Like a cat, he notices and explores inside and out, any physical change in the apartment. And each day begins with a routine ‘walk’ through his entire ‘territory’ the apartment. He most likes when I accompany him. Just like a 2 year old, he can get unintentionally over tired and grumpy, if not put to bed and ‘tucked in’ at a routine bedtime. But there also have to be ‘late nights’ when he stays up with me.

In addition to routines, he obviously enjoys learning new things, just for the sake of learning. It’s an instinctive, or God given, similarity to humans. I now think his babbling is done every day, in the instinctive positive hope that by doing it, he will reach to the next level of language use. Kind of like a ‘birdie prayer’ that may never be realized, but will continue to be positively hoped for.

This is the kind of blind faith we are being asked to maintain in these troubled and dangerous times for humans.

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I choose the moderate view of successes in science. Science as a discipline discovered the flu to begin with a long time ago. Then the respiratory virus of a more serious nature in the 20th Century.

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Simply beautiful. Thank you.

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Humility . i see it in my sons who are men who have been deployed to Afghanistan three times and are also firefighters. I see how selfless and giving and hopeful they continue to be. I see God rejoicing in thier acts of kindness and compassion and leading by example that love faith humility will set us sll free to love.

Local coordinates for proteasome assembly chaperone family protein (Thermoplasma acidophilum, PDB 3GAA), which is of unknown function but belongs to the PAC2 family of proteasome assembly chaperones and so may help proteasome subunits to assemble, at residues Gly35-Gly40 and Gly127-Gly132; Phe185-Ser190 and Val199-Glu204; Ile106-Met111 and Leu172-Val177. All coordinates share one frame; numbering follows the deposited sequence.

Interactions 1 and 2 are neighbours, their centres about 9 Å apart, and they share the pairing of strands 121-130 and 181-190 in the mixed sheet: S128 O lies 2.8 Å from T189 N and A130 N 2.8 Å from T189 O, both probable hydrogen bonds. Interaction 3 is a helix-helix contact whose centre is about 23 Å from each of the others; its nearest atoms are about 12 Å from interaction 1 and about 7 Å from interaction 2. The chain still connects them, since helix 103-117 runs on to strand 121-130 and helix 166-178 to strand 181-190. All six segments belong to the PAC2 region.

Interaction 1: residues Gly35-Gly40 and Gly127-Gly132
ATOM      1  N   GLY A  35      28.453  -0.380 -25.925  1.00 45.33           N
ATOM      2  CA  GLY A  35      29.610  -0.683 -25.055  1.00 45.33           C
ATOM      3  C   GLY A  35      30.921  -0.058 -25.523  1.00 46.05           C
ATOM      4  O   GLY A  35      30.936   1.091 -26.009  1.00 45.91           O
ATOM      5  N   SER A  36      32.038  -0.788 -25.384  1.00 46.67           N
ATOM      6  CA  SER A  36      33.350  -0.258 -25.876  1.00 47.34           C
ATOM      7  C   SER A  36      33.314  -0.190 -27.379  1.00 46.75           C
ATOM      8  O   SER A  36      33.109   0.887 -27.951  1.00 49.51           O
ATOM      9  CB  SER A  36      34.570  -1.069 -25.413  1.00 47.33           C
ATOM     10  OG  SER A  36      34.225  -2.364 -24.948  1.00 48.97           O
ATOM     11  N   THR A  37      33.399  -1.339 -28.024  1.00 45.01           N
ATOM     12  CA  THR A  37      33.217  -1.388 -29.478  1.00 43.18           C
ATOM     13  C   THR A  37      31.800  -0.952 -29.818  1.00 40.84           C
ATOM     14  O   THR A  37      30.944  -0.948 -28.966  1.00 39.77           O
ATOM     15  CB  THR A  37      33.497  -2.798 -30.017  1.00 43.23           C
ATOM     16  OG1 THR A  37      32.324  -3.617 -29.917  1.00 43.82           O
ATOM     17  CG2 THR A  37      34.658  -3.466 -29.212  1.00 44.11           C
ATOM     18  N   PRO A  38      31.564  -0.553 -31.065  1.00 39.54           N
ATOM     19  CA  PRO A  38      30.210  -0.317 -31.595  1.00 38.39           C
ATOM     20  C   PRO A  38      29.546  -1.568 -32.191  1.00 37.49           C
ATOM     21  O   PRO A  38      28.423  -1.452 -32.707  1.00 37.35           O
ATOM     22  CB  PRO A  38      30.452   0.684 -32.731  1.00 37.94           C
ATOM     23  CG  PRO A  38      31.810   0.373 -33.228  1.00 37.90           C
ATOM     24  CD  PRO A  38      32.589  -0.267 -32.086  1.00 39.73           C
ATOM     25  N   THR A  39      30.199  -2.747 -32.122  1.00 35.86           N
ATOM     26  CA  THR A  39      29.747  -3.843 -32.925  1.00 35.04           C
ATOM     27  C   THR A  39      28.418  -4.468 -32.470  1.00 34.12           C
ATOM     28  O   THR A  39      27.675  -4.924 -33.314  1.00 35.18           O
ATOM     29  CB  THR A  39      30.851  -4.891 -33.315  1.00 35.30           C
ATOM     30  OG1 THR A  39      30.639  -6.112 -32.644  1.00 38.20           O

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I have always thought of humility as a positive human trait. Never as a loss. The more we are humble, the better our world. Hubris, on the other hand, is a problem and always has been. A trait held mostly by men. Humility and compassion will make us strong.

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Humility and kindness begets the same…The more that we send forth into the cosmos, the faster things will improve. 💕

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Dan Rather has an uncanny ability to hit just the right note at the right time. I so needed to read your ode to humility. Yes, typically the world looks at things like humility or meekness (true meaning= power under control) with disdain--a clear sign of weakness. But as you say, remembering the strength we humans possess in the face of enormous challenges, countered by our helplessness at any given moment is humbling. All this also brings to mind another attribute that seems lacking in our country right now: true courage--not the prideful hubris and bravado that many throw around. But pushing to do what we fear or is difficult when we believe it's right, especially for the greater good. Starting with me, I hope we all flex our courage muscles a bit more.

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I love to end my day with your words. I feel strength and hope after a long day of worry and anxiety I worry so about our wonderful country and the future of our children and grandchildren. Your thoughts allow me to stay Steady and keep doing what I can to contribute to humankind.